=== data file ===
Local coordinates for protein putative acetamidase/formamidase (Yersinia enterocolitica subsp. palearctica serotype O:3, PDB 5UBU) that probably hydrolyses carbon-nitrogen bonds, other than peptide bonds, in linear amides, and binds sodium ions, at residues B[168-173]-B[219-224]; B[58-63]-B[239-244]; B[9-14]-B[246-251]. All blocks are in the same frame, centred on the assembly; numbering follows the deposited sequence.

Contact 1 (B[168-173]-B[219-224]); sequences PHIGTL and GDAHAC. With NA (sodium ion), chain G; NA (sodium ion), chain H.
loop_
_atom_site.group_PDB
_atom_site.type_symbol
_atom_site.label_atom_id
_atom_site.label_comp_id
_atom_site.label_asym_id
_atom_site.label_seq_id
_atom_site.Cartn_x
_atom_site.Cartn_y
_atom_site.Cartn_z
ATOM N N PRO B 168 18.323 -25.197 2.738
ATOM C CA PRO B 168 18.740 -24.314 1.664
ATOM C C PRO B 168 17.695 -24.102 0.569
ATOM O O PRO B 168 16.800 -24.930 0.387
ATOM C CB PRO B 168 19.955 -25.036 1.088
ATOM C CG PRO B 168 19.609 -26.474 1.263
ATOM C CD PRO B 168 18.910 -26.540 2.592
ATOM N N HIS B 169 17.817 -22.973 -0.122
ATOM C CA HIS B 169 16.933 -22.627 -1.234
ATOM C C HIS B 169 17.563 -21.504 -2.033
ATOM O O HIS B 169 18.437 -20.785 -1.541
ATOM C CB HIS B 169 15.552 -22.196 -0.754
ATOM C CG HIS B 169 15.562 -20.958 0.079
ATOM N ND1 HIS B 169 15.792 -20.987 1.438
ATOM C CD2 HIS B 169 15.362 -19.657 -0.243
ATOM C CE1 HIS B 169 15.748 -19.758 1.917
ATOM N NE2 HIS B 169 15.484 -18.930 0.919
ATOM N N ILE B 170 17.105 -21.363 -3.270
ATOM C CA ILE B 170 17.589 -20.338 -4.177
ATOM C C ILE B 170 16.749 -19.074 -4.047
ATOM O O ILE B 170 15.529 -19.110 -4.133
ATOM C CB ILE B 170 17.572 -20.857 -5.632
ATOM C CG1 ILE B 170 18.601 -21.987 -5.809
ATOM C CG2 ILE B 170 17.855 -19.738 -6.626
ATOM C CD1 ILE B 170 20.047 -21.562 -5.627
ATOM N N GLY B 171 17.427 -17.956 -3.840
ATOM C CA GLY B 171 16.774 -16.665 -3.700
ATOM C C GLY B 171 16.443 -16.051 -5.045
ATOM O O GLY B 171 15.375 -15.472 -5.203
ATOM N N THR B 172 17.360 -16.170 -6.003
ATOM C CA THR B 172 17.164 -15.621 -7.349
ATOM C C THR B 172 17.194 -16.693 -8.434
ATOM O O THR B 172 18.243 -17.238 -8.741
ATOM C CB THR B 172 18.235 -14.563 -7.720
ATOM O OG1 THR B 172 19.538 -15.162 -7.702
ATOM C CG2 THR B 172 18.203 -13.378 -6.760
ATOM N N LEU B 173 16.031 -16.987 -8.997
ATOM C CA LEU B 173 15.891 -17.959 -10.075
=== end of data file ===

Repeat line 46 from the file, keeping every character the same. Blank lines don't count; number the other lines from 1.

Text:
ATOM C CB THR B 172 18.235 -14.563 -7.720